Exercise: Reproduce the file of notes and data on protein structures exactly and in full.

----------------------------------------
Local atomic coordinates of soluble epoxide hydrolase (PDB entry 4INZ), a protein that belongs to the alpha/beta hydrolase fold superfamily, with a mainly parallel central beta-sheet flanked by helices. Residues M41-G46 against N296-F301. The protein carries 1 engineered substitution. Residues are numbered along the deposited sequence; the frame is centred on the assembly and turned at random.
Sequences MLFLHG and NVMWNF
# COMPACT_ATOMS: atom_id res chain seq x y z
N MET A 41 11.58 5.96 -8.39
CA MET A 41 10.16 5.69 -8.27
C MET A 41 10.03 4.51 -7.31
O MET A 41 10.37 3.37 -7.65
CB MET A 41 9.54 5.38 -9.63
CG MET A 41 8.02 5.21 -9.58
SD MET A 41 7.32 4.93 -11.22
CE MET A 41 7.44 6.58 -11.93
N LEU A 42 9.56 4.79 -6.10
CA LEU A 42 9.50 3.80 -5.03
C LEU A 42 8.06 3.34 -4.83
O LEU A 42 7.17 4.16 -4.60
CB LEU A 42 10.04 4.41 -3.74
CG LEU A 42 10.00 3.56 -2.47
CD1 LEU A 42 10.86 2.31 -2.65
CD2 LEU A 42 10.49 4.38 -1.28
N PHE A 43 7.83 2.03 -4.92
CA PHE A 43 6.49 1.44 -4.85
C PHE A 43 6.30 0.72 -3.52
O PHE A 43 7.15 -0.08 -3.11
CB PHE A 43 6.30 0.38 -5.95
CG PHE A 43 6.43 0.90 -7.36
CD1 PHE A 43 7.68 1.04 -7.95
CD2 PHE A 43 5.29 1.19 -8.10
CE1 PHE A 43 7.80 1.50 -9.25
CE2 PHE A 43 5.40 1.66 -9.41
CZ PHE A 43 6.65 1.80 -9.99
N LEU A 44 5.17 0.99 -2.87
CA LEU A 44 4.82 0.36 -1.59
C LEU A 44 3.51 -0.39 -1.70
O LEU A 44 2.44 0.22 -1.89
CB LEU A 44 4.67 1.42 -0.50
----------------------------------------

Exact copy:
Local atomic coordinates of soluble epoxide hydrolase (PDB entry 4INZ), a protein that belongs to the alpha/beta hydrolase fold superfamily, with a mainly parallel central beta-sheet flanked by helices. Residues M41-G46 against N296-F301. The protein carries 1 engineered substitution. Residues are numbered along the deposited sequence; the frame is centred on the assembly and turned at random.
Sequences MLFLHG and NVMWNF
# COMPACT_ATOMS: atom_id res chain seq x y z
N MET A 41 11.58 5.96 -8.39
CA MET A 41 10.16 5.69 -8.27
C MET A 41 10.03 4.51 -7.31
O MET A 41 10.37 3.37 -7.65
CB MET A 41 9.54 5.38 -9.63
CG MET A 41 8.02 5.21 -9.58
SD MET A 41 7.32 4.93 -11.22
CE MET A 41 7.44 6.58 -11.93
N LEU A 42 9.56 4.79 -6.10
CA LEU A 42 9.50 3.80 -5.03
C LEU A 42 8.06 3.34 -4.83
O LEU A 42 7.17 4.16 -4.60
CB LEU A 42 10.04 4.41 -3.74
CG LEU A 42 10.00 3.56 -2.47
CD1 LEU A 42 10.86 2.31 -2.65
CD2 LEU A 42 10.49 4.38 -1.28
N PHE A 43 7.83 2.03 -4.92
CA PHE A 43 6.49 1.44 -4.85
C PHE A 43 6.30 0.72 -3.52
O PHE A 43 7.15 -0.08 -3.11
CB PHE A 43 6.30 0.38 -5.95
CG PHE A 43 6.43 0.90 -7.36
CD1 PHE A 43 7.68 1.04 -7.95
CD2 PHE A 43 5.29 1.19 -8.10
CE1 PHE A 43 7.80 1.50 -9.25
CE2 PHE A 43 5.40 1.66 -9.41
CZ PHE A 43 6.65 1.80 -9.99
N LEU A 44 5.17 0.99 -2.87
CA LEU A 44 4.82 0.36 -1.59
C LEU A 44 3.51 -0.39 -1.70
O LEU A 44 2.44 0.22 -1.89
CB LEU A 44 4.67 1.42 -0.50